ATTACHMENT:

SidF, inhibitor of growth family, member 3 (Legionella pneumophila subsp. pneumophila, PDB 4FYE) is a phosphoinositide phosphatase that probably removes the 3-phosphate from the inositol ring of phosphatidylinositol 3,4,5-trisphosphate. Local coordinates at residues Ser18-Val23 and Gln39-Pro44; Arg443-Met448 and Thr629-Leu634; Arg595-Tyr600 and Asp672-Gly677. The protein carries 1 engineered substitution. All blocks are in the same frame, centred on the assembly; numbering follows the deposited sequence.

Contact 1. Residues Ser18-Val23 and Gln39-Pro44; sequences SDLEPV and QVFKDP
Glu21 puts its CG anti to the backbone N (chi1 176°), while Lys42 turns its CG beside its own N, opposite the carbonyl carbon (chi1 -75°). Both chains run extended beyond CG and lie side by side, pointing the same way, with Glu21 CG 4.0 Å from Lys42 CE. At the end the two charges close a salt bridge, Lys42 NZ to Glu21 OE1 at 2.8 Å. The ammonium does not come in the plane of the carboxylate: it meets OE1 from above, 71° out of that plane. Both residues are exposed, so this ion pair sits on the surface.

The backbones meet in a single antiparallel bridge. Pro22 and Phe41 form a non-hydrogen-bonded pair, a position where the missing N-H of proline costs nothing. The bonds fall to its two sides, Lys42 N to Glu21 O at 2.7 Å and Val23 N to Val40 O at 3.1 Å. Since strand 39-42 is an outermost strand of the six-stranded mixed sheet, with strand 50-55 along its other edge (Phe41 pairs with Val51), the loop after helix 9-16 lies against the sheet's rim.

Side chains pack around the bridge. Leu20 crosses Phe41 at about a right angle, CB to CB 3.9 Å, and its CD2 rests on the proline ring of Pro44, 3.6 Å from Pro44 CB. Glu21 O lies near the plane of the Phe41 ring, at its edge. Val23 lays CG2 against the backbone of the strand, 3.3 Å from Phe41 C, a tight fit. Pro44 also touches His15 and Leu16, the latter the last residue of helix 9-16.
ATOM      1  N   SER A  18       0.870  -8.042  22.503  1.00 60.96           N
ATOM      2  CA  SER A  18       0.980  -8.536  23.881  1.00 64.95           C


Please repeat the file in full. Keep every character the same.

SidF, inhibitor of growth family, member 3 (Legionella pneumophila subsp. pneumophila, PDB 4FYE) is a phosphoinositide phosphatase that probably removes the 3-phosphate from the inositol ring of phosphatidylinositol 3,4,5-trisphosphate. Local coordinates at residues Ser18-Val23 and Gln39-Pro44; Arg443-Met448 and Thr629-Leu634; Arg595-Tyr600 and Asp672-Gly677. The protein carries 1 engineered substitution. All blocks are in the same frame, centred on the assembly; numbering follows the deposited sequence.

Contact 1. Residues Ser18-Val23 and Gln39-Pro44; sequences SDLEPV and QVFKDP
Glu21 puts its CG anti to the backbone N (chi1 176°), while Lys42 turns its CG beside its own N, opposite the carbonyl carbon (chi1 -75°). Both chains run extended beyond CG and lie side by side, pointing the same way, with Glu21 CG 4.0 Å from Lys42 CE. At the end the two charges close a salt bridge, Lys42 NZ to Glu21 OE1 at 2.8 Å. The ammonium does not come in the plane of the carboxylate: it meets OE1 from above, 71° out of that plane. Both residues are exposed, so this ion pair sits on the surface.

The backbones meet in a single antiparallel bridge. Pro22 and Phe41 form a non-hydrogen-bonded pair, a position where the missing N-H of proline costs nothing. The bonds fall to its two sides, Lys42 N to Glu21 O at 2.7 Å and Val23 N to Val40 O at 3.1 Å. Since strand 39-42 is an outermost strand of the six-stranded mixed sheet, with strand 50-55 along its other edge (Phe41 pairs with Val51), the loop after helix 9-16 lies against the sheet's rim.

Side chains pack around the bridge. Leu20 crosses Phe41 at about a right angle, CB to CB 3.9 Å, and its CD2 rests on the proline ring of Pro44, 3.6 Å from Pro44 CB. Glu21 O lies near the plane of the Phe41 ring, at its edge. Val23 lays CG2 against the backbone of the strand, 3.3 Å from Phe41 C, a tight fit. Pro44 also touches His15 and Leu16, the latter the last residue of helix 9-16.
ATOM      1  N   SER A  18       0.870  -8.042  22.503  1.00 60.96           N
ATOM      2  CA  SER A  18       0.980  -8.536  23.881  1.00 64.95           C